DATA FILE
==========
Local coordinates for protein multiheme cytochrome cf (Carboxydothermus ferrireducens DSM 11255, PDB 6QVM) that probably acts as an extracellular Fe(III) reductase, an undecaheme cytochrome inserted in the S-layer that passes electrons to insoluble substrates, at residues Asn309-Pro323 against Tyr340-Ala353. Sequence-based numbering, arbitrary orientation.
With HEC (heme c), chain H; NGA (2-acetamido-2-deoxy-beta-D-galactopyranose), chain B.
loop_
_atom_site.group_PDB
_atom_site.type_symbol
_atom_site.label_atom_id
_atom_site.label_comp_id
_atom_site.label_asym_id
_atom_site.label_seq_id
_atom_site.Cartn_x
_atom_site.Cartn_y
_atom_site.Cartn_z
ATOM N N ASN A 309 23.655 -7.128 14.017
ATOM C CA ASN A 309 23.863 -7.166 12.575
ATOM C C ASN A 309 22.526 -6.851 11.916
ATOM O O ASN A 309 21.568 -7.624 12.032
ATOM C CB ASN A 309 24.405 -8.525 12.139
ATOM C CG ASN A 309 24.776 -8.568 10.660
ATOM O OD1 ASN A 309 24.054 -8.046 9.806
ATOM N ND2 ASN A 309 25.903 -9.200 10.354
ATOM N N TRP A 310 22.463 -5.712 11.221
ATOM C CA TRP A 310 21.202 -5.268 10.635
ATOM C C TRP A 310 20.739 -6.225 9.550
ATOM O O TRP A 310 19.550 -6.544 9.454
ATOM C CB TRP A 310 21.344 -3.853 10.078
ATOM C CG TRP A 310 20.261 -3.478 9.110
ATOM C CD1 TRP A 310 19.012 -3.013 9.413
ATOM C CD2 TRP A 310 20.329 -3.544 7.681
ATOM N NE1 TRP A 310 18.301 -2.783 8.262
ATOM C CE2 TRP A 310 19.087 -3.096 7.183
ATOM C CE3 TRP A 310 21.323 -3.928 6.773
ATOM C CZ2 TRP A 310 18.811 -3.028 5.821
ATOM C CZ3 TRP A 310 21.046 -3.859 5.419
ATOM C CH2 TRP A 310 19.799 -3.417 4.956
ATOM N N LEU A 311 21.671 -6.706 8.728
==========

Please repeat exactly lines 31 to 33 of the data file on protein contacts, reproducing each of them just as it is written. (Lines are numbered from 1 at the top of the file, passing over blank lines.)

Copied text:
ATOM C CE3 TRP A 310 21.323 -3.928 6.773
ATOM C CZ2 TRP A 310 18.811 -3.028 5.821
ATOM C CZ3 TRP A 310 21.046 -3.859 5.419